Nitmiluk’s 30 years

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Nitmiluk’s 30 years

A national park that sparked racist animosity more than a quarter-century ago has become a tourist icon and is recognised as an outstanding example of joint management and ownership.

Story + photos David Hancock

During the northern dry season the coffee-coloured Katherine River flows languidly out of southern Arnhem Land between lofty cliffs of layered sandstone, across rock bars and around sandy beaches. The bulk of this country falls within Nitmiluk National Park, an oasis of outback Australia and the traditional lands of Jawoyn people.

Thirty kilometres east of Katherine, Nitmiluk is a magnet for tourism in the Top End. It attracts more than 270,000 people each year – that’s 80,000 more than Kakadu National Park to the north-east. They come to enjoy boat trips, helicopter rides, bushwalks, canoeing, camping, mountain-biking, swimming and fine dining at Cicada Lodge. Many of the activities are based around the Katherine River and a network of trails that wind through the park connecting creeks, waterholes, springs and lookouts with spectacular views. 

Bernie Fernandez lives between Katherine and the park. Nitmiluk is her backyard – a place to ride, walk, swim and socialise with friends over a coffee or an outdoor film night. She often cycles to the park to take a riverside walk or make a breath-robbing climb to the top of the escarpment for a view over the river. 

Over the past 40 years Bernie has seen the park expand from a small tourism operation with a tiny kiosk to an internationally acclaimed attraction. “It has been wonderful to watch the park grow,” she says. “The Jawoyn and their partners have done a great job. They have provided me and my family with a lot of good memories and created economic opportunities for people living in Katherine. The township largely depends on the park.”

When the Jawoyn made their initial claims over Katherine Gorge in the 1980s there were many who opposed them. A group called Rights for Whites marched in the streets of Katherine, the conservative NT Government challenged the Jawoyn in court and Katherine Council tried to expand the township boundaries to incorporate the park.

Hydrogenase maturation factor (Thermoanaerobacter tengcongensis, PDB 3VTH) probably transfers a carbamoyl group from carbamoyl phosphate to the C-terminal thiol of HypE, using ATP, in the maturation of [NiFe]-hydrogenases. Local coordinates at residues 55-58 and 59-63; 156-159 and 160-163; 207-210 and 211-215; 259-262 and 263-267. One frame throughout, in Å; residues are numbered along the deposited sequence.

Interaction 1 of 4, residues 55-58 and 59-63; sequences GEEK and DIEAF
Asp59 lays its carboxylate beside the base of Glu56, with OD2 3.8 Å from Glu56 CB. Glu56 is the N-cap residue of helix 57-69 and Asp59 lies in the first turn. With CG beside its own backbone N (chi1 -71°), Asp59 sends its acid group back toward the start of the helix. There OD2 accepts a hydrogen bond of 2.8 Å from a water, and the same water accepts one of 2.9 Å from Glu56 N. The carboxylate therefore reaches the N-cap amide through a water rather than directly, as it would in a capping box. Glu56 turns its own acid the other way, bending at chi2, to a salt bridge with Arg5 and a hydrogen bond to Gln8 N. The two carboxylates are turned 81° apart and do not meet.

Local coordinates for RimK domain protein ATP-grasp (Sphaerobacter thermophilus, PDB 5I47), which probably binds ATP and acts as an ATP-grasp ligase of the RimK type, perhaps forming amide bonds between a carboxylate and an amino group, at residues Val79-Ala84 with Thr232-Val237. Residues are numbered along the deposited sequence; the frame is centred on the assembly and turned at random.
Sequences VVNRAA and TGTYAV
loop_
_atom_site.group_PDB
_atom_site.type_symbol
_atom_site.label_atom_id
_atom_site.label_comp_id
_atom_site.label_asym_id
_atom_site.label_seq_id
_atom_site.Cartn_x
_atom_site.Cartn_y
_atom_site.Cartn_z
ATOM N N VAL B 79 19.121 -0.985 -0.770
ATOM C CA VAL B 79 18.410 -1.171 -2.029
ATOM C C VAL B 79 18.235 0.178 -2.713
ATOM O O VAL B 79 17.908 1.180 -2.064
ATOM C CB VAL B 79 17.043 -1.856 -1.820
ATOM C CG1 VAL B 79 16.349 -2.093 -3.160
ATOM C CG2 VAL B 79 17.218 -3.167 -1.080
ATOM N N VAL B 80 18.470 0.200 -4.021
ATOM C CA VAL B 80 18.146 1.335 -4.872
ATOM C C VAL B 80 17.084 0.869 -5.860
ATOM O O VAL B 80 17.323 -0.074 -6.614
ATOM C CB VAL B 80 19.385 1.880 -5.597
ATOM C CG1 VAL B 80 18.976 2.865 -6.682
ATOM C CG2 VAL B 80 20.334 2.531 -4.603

The Jawoyn won the land under the Aboriginal Land Rights (NT) Act and assumed control in 1989. Nitmiluk National Park was declared the same year, jointly managed by the Jawoyn Association and NT Parks and Wildlife Commission under a 99-year lease. 

While some people wore black armbands at the hand-back ceremony, lamenting the park’s ‘loss’, Jawoyn leader Bangardi Fordimail Nagarimayn remarked that the park was still there for all to see and enjoy, and was clearly going nowhere. 

Today, representatives of government, council, tourism and the Jawoyn sit together on the board of management. The Jawoyn have undertaken several joint ventures and openly encourage businesses to work with their tourism flagship, Nitmiluk Tours.

CEO of Nitmiluk Tours Jane Runyu says the organisation wants to increase the number of people visiting the park, with more trails for walking and mountain bikes, venues for glamping, more access to rock-art sites and further safe swimming and canoeing areas. 

A long-term goal to establish a nationally recognised five-star facility was recently achieved when Cicada Lodge won several gold plate awards for fine dining. A feature is dinner on the Katherine River, surrounded by towering sandstone cliffs and covered by the stars of a clear northern Australian sky.

This story excerpt is from Issue #126

Outback Magazine: Aug/Sep 2019

2019-07-25T10:23:33+10:00July 15th, 2019|Categories: Nature, Stories|Tags: |
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